How to Open a Turkish Bank Account From America

by Megan Mattingly-Arthur ; Updated July 27, 2017
Open a Turkish Bank Account From America

Items you will need

  • Turkish Tax Number
  • Proof of identity
  • Residence address

Finding your way through the financial system of a different country can be worrying. But with familiar banks and regulations that require all banking institutions to belong to the regulatory agency the "Banking Association of Turkey," your transition to Turkish banking should be simple.

Step 1

Contact the Turkish Tax Office in the province in which you plan to open your Turkish bank account. After you've provided the office with proof of identity and the address of your Turkish residence, you will be issued a tax number which you will need to open your new Turkish bank account.

Step 2

Contact a bank in the United States that has branches in Turkey. Citibank, Deutsche, Fortis, HSBC, ING, Millennium and J.P. Morgan Chase are all familiar banks that have branches in Turkey. Contact the main or regional offices of these banks for assistance in opening your new Turkish bank account.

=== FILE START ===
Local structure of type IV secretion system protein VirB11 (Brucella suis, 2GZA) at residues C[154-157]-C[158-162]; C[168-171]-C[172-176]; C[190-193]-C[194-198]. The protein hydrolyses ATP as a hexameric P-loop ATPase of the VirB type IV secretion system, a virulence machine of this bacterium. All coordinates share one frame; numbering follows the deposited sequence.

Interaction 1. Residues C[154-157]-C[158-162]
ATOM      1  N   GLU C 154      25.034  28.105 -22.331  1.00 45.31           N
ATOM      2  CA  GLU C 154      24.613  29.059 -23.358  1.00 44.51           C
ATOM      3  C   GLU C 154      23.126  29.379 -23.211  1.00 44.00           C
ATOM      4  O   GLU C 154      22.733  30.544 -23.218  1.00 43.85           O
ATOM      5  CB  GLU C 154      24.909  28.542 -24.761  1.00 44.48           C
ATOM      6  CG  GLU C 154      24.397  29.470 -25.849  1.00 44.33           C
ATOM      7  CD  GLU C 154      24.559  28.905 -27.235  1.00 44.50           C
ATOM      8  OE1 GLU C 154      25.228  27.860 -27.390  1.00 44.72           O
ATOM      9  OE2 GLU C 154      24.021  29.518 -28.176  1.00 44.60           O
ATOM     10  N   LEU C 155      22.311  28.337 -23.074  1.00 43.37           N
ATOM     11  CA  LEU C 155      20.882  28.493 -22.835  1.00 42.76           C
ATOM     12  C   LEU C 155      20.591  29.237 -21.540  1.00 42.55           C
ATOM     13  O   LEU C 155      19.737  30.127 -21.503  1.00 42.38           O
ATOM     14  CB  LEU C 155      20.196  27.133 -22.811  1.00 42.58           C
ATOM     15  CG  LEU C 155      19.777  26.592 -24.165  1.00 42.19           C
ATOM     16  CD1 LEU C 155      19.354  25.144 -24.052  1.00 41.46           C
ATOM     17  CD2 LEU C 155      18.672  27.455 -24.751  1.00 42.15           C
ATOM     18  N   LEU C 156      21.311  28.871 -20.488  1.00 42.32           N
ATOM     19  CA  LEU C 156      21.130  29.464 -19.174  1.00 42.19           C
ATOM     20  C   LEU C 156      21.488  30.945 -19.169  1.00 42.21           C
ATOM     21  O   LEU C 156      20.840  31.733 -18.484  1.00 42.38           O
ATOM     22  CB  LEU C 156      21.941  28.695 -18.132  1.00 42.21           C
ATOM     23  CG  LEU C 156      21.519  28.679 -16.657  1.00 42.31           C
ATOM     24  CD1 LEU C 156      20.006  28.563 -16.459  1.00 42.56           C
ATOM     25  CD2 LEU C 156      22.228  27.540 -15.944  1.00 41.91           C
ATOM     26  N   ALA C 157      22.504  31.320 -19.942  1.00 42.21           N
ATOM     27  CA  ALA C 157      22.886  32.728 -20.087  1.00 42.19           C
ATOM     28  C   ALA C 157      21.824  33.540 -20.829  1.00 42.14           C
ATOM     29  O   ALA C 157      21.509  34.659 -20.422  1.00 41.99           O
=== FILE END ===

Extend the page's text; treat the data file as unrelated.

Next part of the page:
Step 3

Specify whether you will be opening a Savings Depository Account or a Current Depository Account. For the Savings Depository Account, you earn interest for your money at the end of the savings term. If you choose to withdraw your money before the savings term is up, you will earn no interest and only receive your principal back. Current Depository Accounts function much like regular U.S. checking accounts. You are able to deposit and withdraw as you please, though the account accrues very little interest.

Step 4

Fill out the proper authorization forms. An associate at the bank of your choosing will supply you with all the necessary forms to complete to open a Turkish bank account.

Step 5

Pay the applicable tax for opening a bank account. You may pay the tax in Great Britain Pounds, U.S. Dollars, Euros or in the local currency; the New Turkish Lira. If you choose to pay with any other currencies, you may have to have them exchanged first. Make sure to ask about the exact rate of exchange before you change your money, as currency converters in Turkey often charge varying exorbitant rates.

About the Author

Megan Mattingly-Arthur has been writing professionally since 1998. She has contributed to various publications, including "Teen Voices" and "Positive Teens" magazines, as well as a book, "The Young Writer's Guide to Getting Published." Mattingly-Arthur is studying travel and tourism through Penn Foster Career School.

Photo Credits

  • Creative Daw